Complexity is a natural phenomenon. We see it all around us, but we rarely do much about it. This is because complexity does not announce itself as an issue. It infiltrates organizations bit-by-bit, day-by-day. Moreover, complexity is most often the result of success which is not something we normally don’t want to examine too much.
A few years ago, I was developing a training program for a 40-year-old engineering company that had grown from a single, simple product to having dozens of product lines including large scale customized solutions. It was a very successful, innovative company, but it had a complexity issue.
To prepare the training, my colleague and I asked a few simple questions of the senior management team:
“How many employees do you have?”
This question was met with rounded guesses that proved to be about 30% too few.
“How many divisions do you have?”
This question spurred a counting exercise that, ultimately, was wrong.
“How many products lines do you produce?”
This was never fully answered.
The concept that a successful company may not be fully aware of its employees, divisions or product lines seems ridiculous, but it happens more often that one might think. Products that were offered long ago and thought to be retired may be held out for one or two clients that still rely on them. They are long forgotten by management but still supported by the organization. Processes are added to support a particular function, product or service, and over time, becomes an assumed part of the business even if activities they support are no longer useful. Perhaps they are kept alive to support jobs or maintain budgets or simply because everyone assumes they are necessary.
There are many reasons why superfluous products, functions and processes may exist. Once, I was reviewing service processes for a company. One of their ancillary services was to fill out forms on behalf of their numerous clients, then submit them to a regulatory organization. The forms had to be filled out in every international market where the clients operated.
I noticed there was a step in the process during which the forms, once completed by the headquarters, were sent to the local office before being forwarded to the regulatory body. I asked, “Why aren’t they sent directly to the regulators?” The answer was that the local operators benefited from the process financially, so they should have something to do in the process to add value. “So, the forms are sent overseas to a local office so they can then mail them to the regulatory body and this is done to give them a good feeling that they earned their commission?” This was confirmed. It turned out that this extra step added an unnecessary layer of complexity, weeks of delay, and hundreds of dollars to the process.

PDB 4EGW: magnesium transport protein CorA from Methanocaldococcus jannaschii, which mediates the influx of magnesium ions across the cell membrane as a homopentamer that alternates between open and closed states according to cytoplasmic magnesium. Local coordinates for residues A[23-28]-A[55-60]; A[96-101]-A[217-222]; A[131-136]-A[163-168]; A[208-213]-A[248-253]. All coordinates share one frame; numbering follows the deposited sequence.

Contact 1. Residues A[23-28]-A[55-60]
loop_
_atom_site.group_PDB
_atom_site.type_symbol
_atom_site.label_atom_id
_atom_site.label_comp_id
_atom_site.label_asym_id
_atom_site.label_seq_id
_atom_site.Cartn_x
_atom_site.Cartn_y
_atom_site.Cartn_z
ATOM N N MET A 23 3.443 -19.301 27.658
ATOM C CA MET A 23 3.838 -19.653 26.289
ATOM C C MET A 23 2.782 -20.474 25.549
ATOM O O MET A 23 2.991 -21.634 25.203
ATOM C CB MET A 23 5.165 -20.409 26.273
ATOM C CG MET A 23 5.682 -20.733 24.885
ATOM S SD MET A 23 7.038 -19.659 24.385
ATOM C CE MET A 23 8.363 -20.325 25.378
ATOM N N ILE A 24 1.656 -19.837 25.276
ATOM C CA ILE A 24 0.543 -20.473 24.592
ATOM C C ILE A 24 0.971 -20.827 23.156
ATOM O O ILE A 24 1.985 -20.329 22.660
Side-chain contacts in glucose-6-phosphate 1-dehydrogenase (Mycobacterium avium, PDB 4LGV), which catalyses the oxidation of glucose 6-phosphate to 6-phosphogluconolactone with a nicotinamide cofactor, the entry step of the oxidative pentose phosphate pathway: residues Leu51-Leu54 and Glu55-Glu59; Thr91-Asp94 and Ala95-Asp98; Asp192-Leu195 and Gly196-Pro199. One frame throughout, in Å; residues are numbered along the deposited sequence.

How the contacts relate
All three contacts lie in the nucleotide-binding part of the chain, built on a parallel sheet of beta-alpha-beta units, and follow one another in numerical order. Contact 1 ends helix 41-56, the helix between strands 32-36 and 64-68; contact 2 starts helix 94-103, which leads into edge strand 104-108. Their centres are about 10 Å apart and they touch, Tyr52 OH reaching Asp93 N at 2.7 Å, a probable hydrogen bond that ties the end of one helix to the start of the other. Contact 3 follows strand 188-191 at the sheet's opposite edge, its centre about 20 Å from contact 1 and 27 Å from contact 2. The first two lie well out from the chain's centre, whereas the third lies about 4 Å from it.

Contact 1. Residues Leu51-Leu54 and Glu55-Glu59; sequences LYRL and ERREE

It is not unusual for companies to find hundreds of such examples throughout their system if they look for them. Still, probably the most difficult impact of complexity for management to grasp is the unpredictability it creates and additional cost of trying to control it.
I was once working with a marketing & sales outsourcer whose primary complaint from their employees was that the company had no clear strategy. In fact, the company was growing revenues consistently, was a leader in its category, and was well respected by its clients; but its margins were getting thinner each year. After a bit of investigation, the reason for these challenges became obvious. This company had approximately 60 franchise offices and nearly 90 clients who it was marketing to with thousands of outlets. In an industry where personal relationships are the key to success, this is a lot of relationships to maintain. Doing a quick analysis, we estimated the potential for client/office/HDQ interactions at any given moment at approximately 4,000. This analysis assumed only one person from each office, and one person from HDQ could interact with the one person from each client. It did not account for interactions with suppliers, retailers or the end customers. Altogether, the number of potential interactions was more like 1.47475E+12 at any moment. At this level, the occurrence, result and impact of an interaction is impossible to predict let alone manage. Instead, the leadership could only react to the interactions that were identified and escalated as issues, the “fire drills.” This was enough to keep them busy all of the time. They never knew how their day was going to go, they could not plan, and so they had no time to move the company forward.
Owners of smaller businesses may see complexity as a problem for the future. “I have too much to deal with keeping my company afloat.” Yet none of the businesses discussed above are that large. They range from around 400 –1500 employees, but their businesses have become just as complex as some Fortune 500 companies.
How do you know if you just have a complex business or if complexity is a problem? Here are some of the triggers I have experienced:
- You have difficulty describing what your business “does” because of the permutations
- Leadership works very hard but never seems to have time to set direction
- Managers cannot set their agenda for a day without it being scrapped due to a “fire drill”
- The culture of your business is to reward “super efforts” in your people to accomplish their jobs
- Annual goals cannot be set for employees due to shifting sands and job descriptions are fluid
- Margins are declining even though you are getting more business
- You have volumes of documents explaining your company procedures, or (worse) none at all
- When you attempt to solve one issue, your issues seem to multiply
- Mapping interactions between stakeholders seems like a daunting task
Going forward, we will begin to explore how to best solve the issues related to complexity and how companies have experienced great success by viewing their organization through the Complexity Lens.